President Jair Bolsonaro orders soldiers to be sent to the region, after pressure from EU leaders.Read more
BBC News Latin America & Caribbean
Demonstrators gathered outside Brazilian embassies to protest against inaction on Amazon wildfires.
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Social-media users in Brazil's São Paulo have been sharing images of a smoke-filled sky across the city. São Paulo was blackened for around an hour on Monday afternoon after strong winds and a cold front brought in smoke from forest fires burning in the states of the Amazonas and Rondonia, more than 2,700km away. We spoke to two residents of the city who say that they have been affected by the smoke. Photo: Darkness descends on Sao Paulo at 16:00 (20:00 GMT) due to smoke from forest fires Credit: Jeff Nascimento
A director at Kew Gardens has called for "import sanctions" on Brazil's leadership to combat the fires currently tearing through Amazon rainforest.
The northern states of Roraima, Acre, Rondônia and Amazonas have been particularly badly affected.
Professor Alexandre Antonelli, Director of Science at the Royal Botanic Gardens at Kew, said:"The Amazon is the most biodiverse forest on Earth.
"The alarmingly high number of human-triggered fires happening right now in the southern deforestation zone is releasing vast quantities of greenhouse gases into the atmosphere and posing a severe threat to thousands of plant and animal species.
"The so-far unsubstantiated allegations that these fires are being caused by NGOs – whose crucial work in conservation cannot be understated – provide nothing but a distraction from factual evidence.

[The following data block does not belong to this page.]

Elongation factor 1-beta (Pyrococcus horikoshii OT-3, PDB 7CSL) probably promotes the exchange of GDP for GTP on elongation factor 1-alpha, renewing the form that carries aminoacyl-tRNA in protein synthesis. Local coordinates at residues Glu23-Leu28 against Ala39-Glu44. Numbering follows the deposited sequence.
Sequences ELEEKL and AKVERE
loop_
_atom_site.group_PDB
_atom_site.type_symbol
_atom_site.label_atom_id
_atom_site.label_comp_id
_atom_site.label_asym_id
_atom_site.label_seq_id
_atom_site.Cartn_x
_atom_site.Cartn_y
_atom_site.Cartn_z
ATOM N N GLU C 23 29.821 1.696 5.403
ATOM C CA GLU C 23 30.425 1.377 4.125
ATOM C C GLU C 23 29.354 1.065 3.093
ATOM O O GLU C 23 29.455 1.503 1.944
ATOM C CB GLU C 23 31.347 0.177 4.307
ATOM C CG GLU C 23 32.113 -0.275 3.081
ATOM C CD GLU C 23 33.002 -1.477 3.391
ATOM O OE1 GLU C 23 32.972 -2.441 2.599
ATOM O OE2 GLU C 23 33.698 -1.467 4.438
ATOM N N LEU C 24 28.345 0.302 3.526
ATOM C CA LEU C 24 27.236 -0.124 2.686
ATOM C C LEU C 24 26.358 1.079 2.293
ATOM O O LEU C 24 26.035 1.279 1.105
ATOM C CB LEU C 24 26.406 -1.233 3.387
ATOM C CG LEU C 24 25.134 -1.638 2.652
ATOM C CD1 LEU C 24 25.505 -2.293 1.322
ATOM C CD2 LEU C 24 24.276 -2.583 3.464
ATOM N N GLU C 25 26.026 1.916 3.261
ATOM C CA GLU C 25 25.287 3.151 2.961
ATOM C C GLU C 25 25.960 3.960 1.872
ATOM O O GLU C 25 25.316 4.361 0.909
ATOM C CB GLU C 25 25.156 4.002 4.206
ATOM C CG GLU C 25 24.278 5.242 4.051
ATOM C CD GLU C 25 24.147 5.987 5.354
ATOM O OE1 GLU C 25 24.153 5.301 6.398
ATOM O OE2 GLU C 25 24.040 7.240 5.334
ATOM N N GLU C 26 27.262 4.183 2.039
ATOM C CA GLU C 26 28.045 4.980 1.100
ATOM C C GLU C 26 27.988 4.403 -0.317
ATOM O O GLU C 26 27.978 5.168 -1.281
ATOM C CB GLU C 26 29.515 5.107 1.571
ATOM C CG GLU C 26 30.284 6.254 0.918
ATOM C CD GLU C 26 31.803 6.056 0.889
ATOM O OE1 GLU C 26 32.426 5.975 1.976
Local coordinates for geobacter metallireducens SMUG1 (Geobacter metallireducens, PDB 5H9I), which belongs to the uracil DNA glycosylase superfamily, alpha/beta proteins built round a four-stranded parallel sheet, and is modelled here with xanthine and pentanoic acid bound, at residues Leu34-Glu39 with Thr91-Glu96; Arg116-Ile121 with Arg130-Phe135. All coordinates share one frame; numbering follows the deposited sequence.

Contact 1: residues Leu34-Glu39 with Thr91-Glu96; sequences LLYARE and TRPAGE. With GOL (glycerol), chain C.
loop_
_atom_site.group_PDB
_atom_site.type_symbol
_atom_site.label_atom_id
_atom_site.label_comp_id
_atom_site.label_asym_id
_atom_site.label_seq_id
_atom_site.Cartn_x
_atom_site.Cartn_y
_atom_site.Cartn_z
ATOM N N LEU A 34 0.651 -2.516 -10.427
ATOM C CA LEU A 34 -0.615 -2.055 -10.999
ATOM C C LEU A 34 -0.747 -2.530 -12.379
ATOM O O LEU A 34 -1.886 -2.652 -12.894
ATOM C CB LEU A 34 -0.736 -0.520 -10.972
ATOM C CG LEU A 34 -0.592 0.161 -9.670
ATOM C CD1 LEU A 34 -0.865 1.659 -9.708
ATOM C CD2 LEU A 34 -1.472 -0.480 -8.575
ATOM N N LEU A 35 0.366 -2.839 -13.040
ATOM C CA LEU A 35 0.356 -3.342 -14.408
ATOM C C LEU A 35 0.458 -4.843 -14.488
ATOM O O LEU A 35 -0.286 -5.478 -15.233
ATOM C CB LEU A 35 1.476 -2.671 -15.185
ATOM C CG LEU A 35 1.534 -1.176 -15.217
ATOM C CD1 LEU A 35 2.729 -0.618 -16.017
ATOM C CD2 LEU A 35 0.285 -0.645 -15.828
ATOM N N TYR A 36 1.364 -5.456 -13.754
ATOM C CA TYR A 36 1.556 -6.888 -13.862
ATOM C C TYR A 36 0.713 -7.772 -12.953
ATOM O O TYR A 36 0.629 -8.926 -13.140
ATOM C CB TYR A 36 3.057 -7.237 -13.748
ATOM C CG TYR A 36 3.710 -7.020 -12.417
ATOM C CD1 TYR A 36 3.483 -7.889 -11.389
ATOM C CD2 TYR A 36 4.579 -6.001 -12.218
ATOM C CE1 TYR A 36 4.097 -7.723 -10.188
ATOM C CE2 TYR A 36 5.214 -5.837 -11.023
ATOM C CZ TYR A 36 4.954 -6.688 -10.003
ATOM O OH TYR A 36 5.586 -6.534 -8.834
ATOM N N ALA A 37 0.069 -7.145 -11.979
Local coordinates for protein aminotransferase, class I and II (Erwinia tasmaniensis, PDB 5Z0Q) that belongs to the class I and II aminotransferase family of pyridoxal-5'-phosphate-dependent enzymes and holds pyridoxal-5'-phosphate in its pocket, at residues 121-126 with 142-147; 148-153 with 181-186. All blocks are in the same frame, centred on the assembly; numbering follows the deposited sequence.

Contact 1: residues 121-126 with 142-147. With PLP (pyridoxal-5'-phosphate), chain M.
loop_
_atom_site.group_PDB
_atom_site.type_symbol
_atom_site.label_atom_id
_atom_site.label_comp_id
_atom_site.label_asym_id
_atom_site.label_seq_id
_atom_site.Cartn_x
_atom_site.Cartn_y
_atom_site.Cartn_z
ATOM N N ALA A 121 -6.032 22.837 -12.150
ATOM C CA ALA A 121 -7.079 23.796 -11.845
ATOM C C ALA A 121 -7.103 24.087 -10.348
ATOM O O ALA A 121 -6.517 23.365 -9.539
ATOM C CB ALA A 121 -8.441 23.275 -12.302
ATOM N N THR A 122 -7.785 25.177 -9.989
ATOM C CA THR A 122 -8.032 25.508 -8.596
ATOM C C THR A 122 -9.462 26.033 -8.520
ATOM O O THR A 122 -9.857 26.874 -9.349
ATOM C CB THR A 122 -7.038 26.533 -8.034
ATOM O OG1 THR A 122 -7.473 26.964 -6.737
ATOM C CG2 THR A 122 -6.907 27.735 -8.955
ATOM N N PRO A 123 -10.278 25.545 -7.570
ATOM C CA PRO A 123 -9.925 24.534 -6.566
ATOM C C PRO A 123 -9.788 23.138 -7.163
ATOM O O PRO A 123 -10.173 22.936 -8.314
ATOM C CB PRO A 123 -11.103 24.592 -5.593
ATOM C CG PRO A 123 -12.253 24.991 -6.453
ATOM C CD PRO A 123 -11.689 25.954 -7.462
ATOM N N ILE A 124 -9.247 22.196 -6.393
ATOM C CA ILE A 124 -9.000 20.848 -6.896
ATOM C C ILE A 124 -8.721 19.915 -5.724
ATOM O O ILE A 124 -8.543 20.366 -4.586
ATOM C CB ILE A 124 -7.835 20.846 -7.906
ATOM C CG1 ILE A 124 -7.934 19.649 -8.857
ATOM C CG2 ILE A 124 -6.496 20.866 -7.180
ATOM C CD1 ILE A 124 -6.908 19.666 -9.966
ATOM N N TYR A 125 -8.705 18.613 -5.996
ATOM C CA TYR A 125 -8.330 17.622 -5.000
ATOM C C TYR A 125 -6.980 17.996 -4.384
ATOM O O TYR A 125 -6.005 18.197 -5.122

"This is a matter of deep concern for all people, but as a Brazilian citizen I feel particularly troubled.
"The world’s leaders, industry, and all of us must do all we can to stop this tragedy. Import sanctions of Brazilian produce to decrease demand, consumer boycotts, and soft power provide perfectly legal and demonstrably powerful tools to trigger change.”
Greenpeace has said that new policies introduced by President Bolsonaro to increase agribusiness in the Amazon, have come at the expense of the forest. The organisation's figures show a 145% increase in fires compared to the same period last year, and the organisation has also called out farmers who they say are deliberately setting parts of the forest alight. President Bolsonaro said that Brazil is not equipped to fight the fires and cast doubt on the figures showing the rate of deterioration. Greenpeace forest campaigner, Juman Kubba, explains the role politics has played in the conservation of the Amazon. Photo: Smoke billows during a fire in an area of the Amazon rainforest near Porto Velho, Rondonia Credit: Reuters